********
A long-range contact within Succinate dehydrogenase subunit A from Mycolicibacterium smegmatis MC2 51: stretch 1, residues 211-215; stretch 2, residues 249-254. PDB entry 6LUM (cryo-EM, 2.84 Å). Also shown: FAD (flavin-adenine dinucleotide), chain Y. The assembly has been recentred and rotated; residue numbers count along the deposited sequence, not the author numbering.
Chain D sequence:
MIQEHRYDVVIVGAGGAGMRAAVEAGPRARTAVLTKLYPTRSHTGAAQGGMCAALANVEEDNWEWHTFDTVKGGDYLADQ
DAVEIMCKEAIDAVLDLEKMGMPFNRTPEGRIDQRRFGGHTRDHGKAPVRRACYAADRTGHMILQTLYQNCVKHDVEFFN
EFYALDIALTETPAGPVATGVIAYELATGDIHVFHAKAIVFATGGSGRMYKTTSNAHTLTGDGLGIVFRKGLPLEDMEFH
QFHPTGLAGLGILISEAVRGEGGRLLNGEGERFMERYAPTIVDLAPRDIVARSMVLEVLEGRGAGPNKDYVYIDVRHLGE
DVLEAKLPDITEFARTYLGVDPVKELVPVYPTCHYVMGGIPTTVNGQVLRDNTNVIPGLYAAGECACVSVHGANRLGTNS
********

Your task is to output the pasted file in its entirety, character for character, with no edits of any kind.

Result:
A long-range contact within Succinate dehydrogenase subunit A from Mycolicibacterium smegmatis MC2 51: stretch 1, residues 211-215; stretch 2, residues 249-254. PDB entry 6LUM (cryo-EM, 2.84 Å). Also shown: FAD (flavin-adenine dinucleotide), chain Y. The assembly has been recentred and rotated; residue numbers count along the deposited sequence, not the author numbering.
Chain D sequence:
MIQEHRYDVVIVGAGGAGMRAAVEAGPRARTAVLTKLYPTRSHTGAAQGGMCAALANVEEDNWEWHTFDTVKGGDYLADQ
DAVEIMCKEAIDAVLDLEKMGMPFNRTPEGRIDQRRFGGHTRDHGKAPVRRACYAADRTGHMILQTLYQNCVKHDVEFFN
EFYALDIALTETPAGPVATGVIAYELATGDIHVFHAKAIVFATGGSGRMYKTTSNAHTLTGDGLGIVFRKGLPLEDMEFH
QFHPTGLAGLGILISEAVRGEGGRLLNGEGERFMERYAPTIVDLAPRDIVARSMVLEVLEGRGAGPNKDYVYIDVRHLGE
DVLEAKLPDITEFARTYLGVDPVKELVPVYPTCHYVMGGIPTTVNGQVLRDNTNVIPGLYAAGECACVSVHGANRLGTNS